Science and Poetry by Mary Midgley, Routledge Classics, 2006, 328 ff.
Two aspects of the one culture By Howard A. Jones
The very title of this book suggests some attempt at unification of C.P. Snow's Two Cultures. Indeed, the whole essence of moral philosopher Mary Midgley's argument is a defence of holism, largely through a via negativa - presenting a critique of the attitudes and statements with which she disagrees. Thus, she is critical of Margaret Thatcher's infamous statement that there is no such thing as a society, of Cartesian dualism, which very largely still holds sway today within much of science, and of Richard Dawkins' statement that `Science is the only way we know to understand the real world' - concepts from the three disparate areas of sociology, philosophy and science for which Midgley is keen to provide connecting threads.
The idea that materialism or physicalism represents the essence of the world may provide a practical basis for scientists to investigate the workings of nature, but there are many other strands that make up human experience and thereby contribute to our interaction with one another and with the world. It is degrading to the nobility of the human mind to suggest that consciousness is a mere chance and incidental outcome of the collaboration of `selfish genes': `a world without subjects is even less conceivable than a world without objects.' But I don't get the sense of criticism of the whole theory evolution from this book that reviewer Jill Shepherd obviously does; however, I endorse her and Midgley's view that we need to be less anthropocentric and individualistic. I don't think Midgley is anti-science, only anti-scientism, like Bryan Appleyard (see my review).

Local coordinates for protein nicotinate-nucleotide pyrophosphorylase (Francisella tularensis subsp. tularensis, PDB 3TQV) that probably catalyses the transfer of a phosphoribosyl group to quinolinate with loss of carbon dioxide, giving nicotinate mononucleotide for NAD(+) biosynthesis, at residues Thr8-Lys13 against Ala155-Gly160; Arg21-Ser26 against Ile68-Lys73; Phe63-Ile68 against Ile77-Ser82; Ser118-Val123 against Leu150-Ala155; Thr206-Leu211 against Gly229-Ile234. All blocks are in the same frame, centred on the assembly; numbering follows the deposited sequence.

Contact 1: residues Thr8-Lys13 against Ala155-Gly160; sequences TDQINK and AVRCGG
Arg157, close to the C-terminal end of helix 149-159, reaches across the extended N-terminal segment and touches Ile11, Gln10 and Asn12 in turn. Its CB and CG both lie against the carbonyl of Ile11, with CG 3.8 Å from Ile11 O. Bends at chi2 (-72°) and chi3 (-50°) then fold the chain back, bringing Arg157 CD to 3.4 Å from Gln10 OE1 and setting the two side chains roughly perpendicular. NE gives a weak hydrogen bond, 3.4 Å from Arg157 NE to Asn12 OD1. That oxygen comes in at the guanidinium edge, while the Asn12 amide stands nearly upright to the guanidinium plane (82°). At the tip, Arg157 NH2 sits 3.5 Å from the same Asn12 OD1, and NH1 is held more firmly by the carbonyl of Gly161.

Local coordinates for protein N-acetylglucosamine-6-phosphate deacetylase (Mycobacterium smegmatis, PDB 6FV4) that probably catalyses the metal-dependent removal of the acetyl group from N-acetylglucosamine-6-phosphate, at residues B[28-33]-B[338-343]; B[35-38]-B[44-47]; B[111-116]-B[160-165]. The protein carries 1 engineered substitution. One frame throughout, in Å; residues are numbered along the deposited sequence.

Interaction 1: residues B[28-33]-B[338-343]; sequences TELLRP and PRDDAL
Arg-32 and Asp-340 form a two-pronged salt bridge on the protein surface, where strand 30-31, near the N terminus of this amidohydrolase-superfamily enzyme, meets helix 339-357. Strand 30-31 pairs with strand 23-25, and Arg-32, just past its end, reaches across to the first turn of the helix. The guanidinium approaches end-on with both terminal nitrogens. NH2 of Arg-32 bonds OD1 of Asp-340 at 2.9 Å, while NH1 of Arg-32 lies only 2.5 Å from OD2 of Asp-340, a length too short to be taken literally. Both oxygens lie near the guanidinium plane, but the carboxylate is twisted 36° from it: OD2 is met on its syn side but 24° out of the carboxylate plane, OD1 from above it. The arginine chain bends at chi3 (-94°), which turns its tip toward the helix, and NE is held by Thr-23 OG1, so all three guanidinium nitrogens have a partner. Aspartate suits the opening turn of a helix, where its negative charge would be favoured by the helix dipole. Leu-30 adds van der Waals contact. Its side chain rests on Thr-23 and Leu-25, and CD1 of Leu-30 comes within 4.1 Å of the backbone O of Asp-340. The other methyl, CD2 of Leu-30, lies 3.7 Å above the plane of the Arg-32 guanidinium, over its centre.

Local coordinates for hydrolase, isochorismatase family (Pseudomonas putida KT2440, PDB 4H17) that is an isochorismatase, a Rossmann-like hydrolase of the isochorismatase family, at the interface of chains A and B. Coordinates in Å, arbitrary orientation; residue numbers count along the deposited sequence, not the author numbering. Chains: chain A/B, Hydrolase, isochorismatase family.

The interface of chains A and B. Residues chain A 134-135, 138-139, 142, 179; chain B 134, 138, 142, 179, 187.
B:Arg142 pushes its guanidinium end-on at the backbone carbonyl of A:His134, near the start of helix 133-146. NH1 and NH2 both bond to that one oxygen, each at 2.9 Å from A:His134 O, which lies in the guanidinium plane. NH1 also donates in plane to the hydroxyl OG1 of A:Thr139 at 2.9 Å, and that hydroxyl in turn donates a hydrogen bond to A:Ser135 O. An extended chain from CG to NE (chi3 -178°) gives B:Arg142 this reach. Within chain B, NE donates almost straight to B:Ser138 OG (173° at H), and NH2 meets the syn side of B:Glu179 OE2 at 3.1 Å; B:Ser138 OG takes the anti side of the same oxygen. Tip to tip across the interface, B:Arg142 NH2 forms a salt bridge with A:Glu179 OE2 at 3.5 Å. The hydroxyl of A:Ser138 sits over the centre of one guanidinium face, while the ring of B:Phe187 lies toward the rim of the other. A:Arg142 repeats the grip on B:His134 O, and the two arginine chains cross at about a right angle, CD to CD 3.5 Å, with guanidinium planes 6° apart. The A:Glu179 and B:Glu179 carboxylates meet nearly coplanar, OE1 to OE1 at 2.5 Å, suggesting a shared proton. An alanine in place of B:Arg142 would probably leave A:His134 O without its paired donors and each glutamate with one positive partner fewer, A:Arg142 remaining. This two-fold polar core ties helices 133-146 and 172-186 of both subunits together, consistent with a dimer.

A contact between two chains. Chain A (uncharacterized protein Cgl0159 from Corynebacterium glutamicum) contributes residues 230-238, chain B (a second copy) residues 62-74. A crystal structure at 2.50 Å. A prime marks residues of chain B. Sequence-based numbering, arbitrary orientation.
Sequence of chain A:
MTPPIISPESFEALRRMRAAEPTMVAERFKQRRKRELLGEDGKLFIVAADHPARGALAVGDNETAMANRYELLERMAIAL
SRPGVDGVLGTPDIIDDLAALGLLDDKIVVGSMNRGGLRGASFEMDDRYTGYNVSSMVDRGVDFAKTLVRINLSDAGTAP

Biologists may focus on competition and `survival of the fittest' in nature but, as Midgley points out, there is a great deal more cooperation and collaboration than competition in nature, especially in the establishment of human social systems like economics, ethics and the humanities: `human beings are not a separate entity detached from the natural world.' Without aesthetics, the `survival value' of which is debatable, why waste time with music, drama, painting and poetry? Many scientists, including Dawkins, do not see scientific knowledge as in any way undermining the spiritual or aesthetic component of life.
This book reflects an ethos that, happily, seems to be steadily gaining ground around the world - a realization that, whatever our religion, there is an underlying spirituality that unites all of humankind and the natural world. Taoist doctrine tells us that we can to a large extent influence our micro-environment and its effect on ourselves and others, `even if the way determines all our outside circumstances.' There is ample scientific evidence that our thoughts influence our own physical wellbeing and that of others and a case made so eloquently, as in this book by Mary Midgley, for the unity of the sciences and humanities is to be welcomed. There are useful Notes and an Index at the end of the book.
Dr Howard A. Jones is the author of The Thoughtful Guide to God (2006) and The Tao of Holism (2008), both published by O Books of Winchester, UK.